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Glossary

 

 

American Society for Psychical Research
(ASPR)
This society, which was founded in 1884 in Boston, U.S.A., is dedicated to parasychological research. Society members have carried out a great deal of research into such areas as Extra Sensory Perception (ESP), Psycho kinesis (PK) and near-death experiences. Click HERE for more information about the Society

 

bulletApparition - The appearance of a paranormal animal, object or person is known as an apparition. Such manifestations cannot be touched, and appear to walk or float through walls and doors.
 
bulletAutomatic Writing - Writing produced by the hand of a living person that is allegedly led by a member of the spirit world in order to communicate. The usual handwriting of the receiver is often completely different to the text produced during the communication.
 
bulletBilocation - Bilocation is a term used to describe the phenomenon in which an individual is seen in two places at once. It is assumed that one of the sightings must be an apparition.
 
bulletBlack Shuck - A phantom black dog which is often thought to be an omen of death. The Black Shuck legend derives from the East Anglia region of England.
 
bulletClairvoyance - Clairvoyance, which literally means 'clear-seeing', is a term describing the ability of an individual to sense messages or visions using means other than the five known human senses.
 
bulletCollective Apparitions - Apparitions that are seen by more than one person at the same time.
 
bulletConan Doyle, Sir Arthur - Sir Arthur Conan Doyle (1858-1930), author of the world famous Sherlock Holmes novels, believed strongly in the paranormal and life after death. He became a Spiritualist in 1916, and executed automatic writing during many sťances.  Sir Arthur Conan Doyle broke his friendship with magician and escape artist Harry Houdini after Houdini refused to believe that Conan Doyle had contacted his mother during a sťance that both men had attended. He strongly defended the controversial spirit photograph taken of the Cottingley Fairies. Despite conclusive evidence to show that the photograph had been forged by the two teenage girls who claimed they had seen the fairies in the Yorkshire village of Cottingley, Doyle continued to believe in the existence of fairies.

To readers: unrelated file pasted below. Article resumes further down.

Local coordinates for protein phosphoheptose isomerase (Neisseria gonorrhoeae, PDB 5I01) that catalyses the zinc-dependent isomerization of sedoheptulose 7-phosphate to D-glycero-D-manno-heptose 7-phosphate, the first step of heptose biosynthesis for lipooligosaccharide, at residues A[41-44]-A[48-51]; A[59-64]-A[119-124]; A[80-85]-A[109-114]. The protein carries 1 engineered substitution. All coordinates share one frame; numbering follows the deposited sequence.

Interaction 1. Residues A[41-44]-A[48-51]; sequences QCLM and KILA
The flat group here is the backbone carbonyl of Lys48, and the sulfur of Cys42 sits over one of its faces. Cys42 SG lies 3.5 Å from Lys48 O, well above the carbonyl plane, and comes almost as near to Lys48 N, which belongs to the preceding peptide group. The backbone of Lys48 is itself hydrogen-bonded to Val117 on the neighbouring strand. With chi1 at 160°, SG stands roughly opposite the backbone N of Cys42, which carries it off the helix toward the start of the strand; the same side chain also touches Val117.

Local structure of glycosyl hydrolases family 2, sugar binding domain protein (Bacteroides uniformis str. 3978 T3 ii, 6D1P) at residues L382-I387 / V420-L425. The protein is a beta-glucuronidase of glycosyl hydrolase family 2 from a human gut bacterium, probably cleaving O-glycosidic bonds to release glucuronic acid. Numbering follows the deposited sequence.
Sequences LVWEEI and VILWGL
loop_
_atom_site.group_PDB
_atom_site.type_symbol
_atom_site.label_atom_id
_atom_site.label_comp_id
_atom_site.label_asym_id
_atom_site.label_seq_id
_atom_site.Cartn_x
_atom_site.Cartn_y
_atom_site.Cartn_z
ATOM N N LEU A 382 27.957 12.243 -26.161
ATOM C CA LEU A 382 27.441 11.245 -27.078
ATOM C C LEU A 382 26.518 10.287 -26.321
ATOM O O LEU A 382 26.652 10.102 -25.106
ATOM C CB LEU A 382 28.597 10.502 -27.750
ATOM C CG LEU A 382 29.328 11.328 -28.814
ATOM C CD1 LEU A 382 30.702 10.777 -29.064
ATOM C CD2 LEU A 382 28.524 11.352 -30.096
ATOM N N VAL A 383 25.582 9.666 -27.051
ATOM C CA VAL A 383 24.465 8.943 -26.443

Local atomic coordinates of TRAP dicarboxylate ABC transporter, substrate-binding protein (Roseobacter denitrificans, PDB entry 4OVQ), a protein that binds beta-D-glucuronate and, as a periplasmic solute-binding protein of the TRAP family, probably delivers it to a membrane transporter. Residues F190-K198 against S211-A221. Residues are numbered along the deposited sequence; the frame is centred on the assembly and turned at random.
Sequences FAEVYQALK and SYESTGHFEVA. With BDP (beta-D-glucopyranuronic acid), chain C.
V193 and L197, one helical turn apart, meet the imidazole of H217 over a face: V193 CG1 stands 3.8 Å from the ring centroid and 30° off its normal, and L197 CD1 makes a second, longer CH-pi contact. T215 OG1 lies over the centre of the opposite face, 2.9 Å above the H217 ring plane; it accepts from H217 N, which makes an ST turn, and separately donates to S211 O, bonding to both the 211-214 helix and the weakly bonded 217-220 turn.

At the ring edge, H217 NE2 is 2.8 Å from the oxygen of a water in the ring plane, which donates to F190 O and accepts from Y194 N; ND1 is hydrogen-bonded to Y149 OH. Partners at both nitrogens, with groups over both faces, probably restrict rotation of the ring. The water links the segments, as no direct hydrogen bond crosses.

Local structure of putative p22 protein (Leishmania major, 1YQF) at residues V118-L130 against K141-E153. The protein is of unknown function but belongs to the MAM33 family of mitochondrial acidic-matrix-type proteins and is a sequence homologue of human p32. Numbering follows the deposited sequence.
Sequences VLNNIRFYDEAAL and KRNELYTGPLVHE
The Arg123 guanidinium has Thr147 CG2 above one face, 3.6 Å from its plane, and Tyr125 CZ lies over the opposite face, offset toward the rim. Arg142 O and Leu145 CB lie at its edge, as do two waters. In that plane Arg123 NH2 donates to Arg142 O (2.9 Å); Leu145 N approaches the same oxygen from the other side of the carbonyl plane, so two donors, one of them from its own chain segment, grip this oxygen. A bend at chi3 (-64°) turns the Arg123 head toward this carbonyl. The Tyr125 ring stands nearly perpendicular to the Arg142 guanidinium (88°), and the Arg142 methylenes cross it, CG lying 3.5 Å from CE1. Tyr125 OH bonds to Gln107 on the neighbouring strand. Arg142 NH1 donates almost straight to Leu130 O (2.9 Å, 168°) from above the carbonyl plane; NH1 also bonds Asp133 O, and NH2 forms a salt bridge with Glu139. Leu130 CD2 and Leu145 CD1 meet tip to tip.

bulletCorpse Lights - Lights that hover over marshy areas at night. These were once believed to be omens of death, but recent theories have uncovered that they may be the result of marsh gas. Also known as ignis fatuus, jack-o'lanterns or fetch-lights.
 
bulletCrisis Apparition - This is a very common type of haunting which occurs when a person is close to death, extremely ill, in grave danger or under great stress. The 'ghost' of this person appears to a relative or friend, the apparition often appearing so lifelike that it is mistaken for the real person.
 
bulletDemons - A term used to describe spirits that affect the lives of human beings.
 
bulletDirect Voice Phenomena - The phenomenon of a spirit speaking directly to the living as opposed to through a medium's voice. The spirit's voice may appear to come from thin air or from an inanimate object, such as a trumpet or drum.
 
bulletDoppelganger - An apparition that is the 'double' of a living person is called a Doppelganger. These are often linked with crisis apparitions.
 
bulletEctoplasm - A substance which appears to emanate from a medium's body during a sťance. Ectoplasm is usually white in color and feels sticky to the touch.
 
bulletElectronic Voice Phenomenon - A method of capturing the voices of spirits during a sťance. The spirit's voices are supposedly recorded directly on to audio tape.
 
bulletESP (Extra-Sensory Perception) - Term developed by researcher J.B. Rhine (1895-1980), who studied paranormal subjects at great length . ESP describes the transmission of information derived by means other than the five senses.
 
bulletExorcism - Exorcism is a process that aims to prevent a haunting from continuing. It is generally carried out by a member of the clergy, who attempts to 'cast out' bad spirits from a person or place. Exorcisms are still performed to this day, but the Anglican church usually insists on a complete analysis of the case beforehand, such as a social worker or doctor's report. Poltergeist cases usually do not respond to exorcism.
 
bulletFox Sisters, the - These three sisters, Margaretta, Catherine and Leah, were responsible for the birth of Spiritualism. They allegedly had the ability to communicate with spirits using the rapping method. Due to a great deal of press coverage, the sisters became famous and were able to travel throughout the country demonstrating their abilities.  In 1888, following investigations into fraudulence within the Spiritualist movement, Catherine and Margaretta publicly announced that their communications with the spirit world were fake.
 
bulletGanzfield Experiments - Ganzfield is a German word meaning 'whole field'. Ganzfield experiments are carried out to study the level of an individual's Extra Sensory Perception (ESP). It was pioneered by Charles Honorton, an American Parapsychologist. The Ganzfield experiment aims to deprive the body of its senses, therefore creating a relaxed state which is conducive to telepathy. The subject relaxes on a couch or mattress, their eyes are covered with half ping-pong balls, and 'white' noise is played so that all senses 'blur' and distractions are cut out. It is at this point that further experiments are carried out to test the subject's ability to 'transmit' telepathic thoughts to a 'receiver' in another room.
 
bulletGhost - A ghost is a spirit of a dead person that returns to haunt a person or place. Ghosts are often thought to be trying to communicate a message to the living.
 
bulletGray Ladies - Gray ladies are spirits that are seen wearing gray dresses. Typically, they return to haunt their previous homes because of a tragic event during their lifetime, usually involving a loved one.
 
bulletHalloween - Halloween, or All Hallows Eve, derived from a pagan festival. It is traditionally the night when ghosts and spirits have the power to roam the world. Halloween falls on October 31st each year.